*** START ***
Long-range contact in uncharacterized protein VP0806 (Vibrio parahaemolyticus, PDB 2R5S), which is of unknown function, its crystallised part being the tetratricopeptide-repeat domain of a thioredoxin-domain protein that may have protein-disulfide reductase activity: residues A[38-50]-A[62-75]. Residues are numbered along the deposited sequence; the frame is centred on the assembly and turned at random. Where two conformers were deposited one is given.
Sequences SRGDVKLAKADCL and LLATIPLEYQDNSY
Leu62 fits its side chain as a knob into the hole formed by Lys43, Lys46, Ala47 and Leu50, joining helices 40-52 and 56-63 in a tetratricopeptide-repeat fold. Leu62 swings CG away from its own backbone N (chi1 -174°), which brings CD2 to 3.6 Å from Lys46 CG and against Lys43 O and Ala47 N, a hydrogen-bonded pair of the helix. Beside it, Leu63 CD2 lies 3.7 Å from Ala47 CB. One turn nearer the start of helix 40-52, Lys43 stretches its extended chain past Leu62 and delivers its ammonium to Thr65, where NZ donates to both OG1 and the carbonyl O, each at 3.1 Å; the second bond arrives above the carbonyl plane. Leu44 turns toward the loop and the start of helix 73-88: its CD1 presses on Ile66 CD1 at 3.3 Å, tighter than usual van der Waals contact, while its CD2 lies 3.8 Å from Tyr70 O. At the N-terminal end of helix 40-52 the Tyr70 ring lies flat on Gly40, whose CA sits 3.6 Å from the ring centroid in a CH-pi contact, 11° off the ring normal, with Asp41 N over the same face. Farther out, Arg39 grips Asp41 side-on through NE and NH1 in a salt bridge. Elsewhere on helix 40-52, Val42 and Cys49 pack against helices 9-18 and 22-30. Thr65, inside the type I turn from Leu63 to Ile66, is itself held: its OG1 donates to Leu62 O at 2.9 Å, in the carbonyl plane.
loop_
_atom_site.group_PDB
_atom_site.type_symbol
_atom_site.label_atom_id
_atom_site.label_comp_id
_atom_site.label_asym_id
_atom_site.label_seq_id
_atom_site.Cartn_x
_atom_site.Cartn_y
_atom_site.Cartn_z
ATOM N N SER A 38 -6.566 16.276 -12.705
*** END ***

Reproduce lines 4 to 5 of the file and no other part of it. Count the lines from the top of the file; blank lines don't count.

loop_
_atom_site.group_PDB